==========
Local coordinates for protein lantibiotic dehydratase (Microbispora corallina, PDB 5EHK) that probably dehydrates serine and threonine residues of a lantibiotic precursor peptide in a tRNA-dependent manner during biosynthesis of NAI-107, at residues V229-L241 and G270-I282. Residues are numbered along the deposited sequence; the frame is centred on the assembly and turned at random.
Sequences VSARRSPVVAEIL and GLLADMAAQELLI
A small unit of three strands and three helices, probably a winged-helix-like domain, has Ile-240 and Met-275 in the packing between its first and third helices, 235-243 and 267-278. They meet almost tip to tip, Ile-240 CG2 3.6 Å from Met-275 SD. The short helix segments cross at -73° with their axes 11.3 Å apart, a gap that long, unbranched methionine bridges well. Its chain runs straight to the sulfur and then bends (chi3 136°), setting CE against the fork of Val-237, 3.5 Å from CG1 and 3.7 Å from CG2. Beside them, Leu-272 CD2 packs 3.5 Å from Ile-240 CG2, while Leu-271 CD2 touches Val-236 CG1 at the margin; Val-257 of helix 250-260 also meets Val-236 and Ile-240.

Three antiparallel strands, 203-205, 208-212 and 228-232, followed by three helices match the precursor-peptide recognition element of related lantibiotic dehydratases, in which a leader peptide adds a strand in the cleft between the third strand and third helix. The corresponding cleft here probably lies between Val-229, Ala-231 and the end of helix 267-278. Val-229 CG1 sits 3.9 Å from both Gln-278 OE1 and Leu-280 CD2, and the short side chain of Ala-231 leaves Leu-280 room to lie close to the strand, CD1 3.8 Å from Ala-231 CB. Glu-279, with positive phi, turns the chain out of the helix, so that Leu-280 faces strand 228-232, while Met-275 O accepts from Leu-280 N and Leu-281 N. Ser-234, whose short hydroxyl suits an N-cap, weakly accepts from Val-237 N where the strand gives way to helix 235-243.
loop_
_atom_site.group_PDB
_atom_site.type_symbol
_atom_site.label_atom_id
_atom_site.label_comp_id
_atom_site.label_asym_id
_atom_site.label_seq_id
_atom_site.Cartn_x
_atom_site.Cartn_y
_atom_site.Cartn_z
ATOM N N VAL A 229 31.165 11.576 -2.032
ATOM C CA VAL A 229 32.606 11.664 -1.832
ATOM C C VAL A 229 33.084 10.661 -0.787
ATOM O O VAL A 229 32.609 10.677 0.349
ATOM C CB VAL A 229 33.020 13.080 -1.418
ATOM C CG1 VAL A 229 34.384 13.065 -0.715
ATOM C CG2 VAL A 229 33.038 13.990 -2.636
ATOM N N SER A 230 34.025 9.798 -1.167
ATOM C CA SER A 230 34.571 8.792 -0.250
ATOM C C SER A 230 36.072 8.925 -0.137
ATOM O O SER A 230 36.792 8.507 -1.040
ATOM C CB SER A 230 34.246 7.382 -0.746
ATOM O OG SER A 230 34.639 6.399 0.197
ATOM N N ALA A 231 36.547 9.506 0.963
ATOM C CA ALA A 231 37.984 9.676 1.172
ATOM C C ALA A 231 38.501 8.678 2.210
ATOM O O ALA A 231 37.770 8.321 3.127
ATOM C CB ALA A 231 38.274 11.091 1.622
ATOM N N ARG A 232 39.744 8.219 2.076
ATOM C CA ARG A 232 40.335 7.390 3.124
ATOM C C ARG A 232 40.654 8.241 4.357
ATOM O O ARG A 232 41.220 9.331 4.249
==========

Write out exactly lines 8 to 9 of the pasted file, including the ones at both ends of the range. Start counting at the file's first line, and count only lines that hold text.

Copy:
_atom_site.label_atom_id
_atom_site.label_comp_id